Friday, August 21, 2009

Sean Wilentz's The Age of Reagan, Part I

I'm listening to The Age of Reagan on my Ipod.

Wilentz's political history is comprehensive - he starts with Nixon's resignation and I've now worked my way through to the early part of Reagan's first term. For each President, he examines the issues and influential players in considerable detail.

The most distinctive aspect of Wilent's writing is that he pulls no punches as to his liberal/progressive bias -- in fact he admits to it in the introduction.

I am fascinated by Wilent's account of Reagan's first couple of years in office. He was shot by John Hinckley in March and parlayed public sympathy into (1) much higher approval ratings and (2) a speech before a joint session of Congress, four weeks to the day after the assassination attempt, in which he rallied support for his legislative agenda.

Then, he worked incredibly quickly/efficiently -- notwithstanding that the House of Representatives was controlled by the Democrats -- in passing one of the most significant tax cuts in US history - the Kemp-Roth Act, which reduced marginal income tax rates on top earners 20% (over the course of several years). Key players were James Baker (his Chief of Staff), Don Regan (Treasury Secretary) and David Stockman (Director of the Office of Management and Budget).

286. The contrast with the Obama Administration's struggles to get momentum on the health care bill are dramatic. How on earth did Reagan manage to get such a huge tax cut through both houses of Congress so quickly? Did Tip O'Neill (or other Democratic leaders) take heat from the left wing for cooperating so willingly? Did the Democrats have 40 Senators, and if so was a filibuster discussed/attempted? It's almost impossible to comprehend such an ideologically-tilted piece of legislation getting through Congress so quickly.
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The next amazing part of the story is that Wall Street's reaction to the tax cut was to tank -- the Dow dropped about 20% over the course of several months. Unemployment reached 9.7% in 1982, and amidst widespread discontent Reagan backpedaled by signing a tax hike that year (James Baker actually called it the largest tax increase in human history!!!).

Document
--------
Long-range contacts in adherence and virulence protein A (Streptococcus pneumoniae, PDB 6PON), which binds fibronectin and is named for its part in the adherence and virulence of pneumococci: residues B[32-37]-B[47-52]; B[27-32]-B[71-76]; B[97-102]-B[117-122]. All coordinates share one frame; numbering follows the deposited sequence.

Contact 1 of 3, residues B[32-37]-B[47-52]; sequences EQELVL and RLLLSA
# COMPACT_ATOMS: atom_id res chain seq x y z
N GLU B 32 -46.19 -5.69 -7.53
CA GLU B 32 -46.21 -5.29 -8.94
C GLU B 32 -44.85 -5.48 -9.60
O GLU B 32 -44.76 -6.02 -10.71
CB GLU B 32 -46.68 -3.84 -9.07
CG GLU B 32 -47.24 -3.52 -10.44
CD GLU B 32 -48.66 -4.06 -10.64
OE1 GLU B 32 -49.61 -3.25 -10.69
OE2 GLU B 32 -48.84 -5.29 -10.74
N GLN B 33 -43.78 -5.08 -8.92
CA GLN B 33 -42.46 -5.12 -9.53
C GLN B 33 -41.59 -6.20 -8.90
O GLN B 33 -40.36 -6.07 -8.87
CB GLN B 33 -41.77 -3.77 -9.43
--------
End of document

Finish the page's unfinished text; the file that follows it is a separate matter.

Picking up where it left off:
Wilentz, though, portrays Reagan's '82 policy shift as brilliant, as it modulated the '81 cut but nevertheless solidified trickle-down theory as the guiding principle for American government. I guess Wilentz's idea is that Reagan outsmarted the Democrats by leading them to believe he would support additional taxes in years to come.
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An excellent counterpoint is Eugene Robinson's critique (in today's Post, here) of the Democrats' (and, in particular, Obama's) seeming lack of passion and conviction in pushing health care reform.

287. This is the big question for me right now on Obama: Is he consciously remaining calm re: health care so that he slowly lets the Democrats coalesce around a bill (which won't, I don't think, end up having a public option)? Or is he actually intimidated by the scale of the bill and extent of opposition, so that he's somewhat "freezing in place" (I think someone last week used the phrase "deer in the headlights")?

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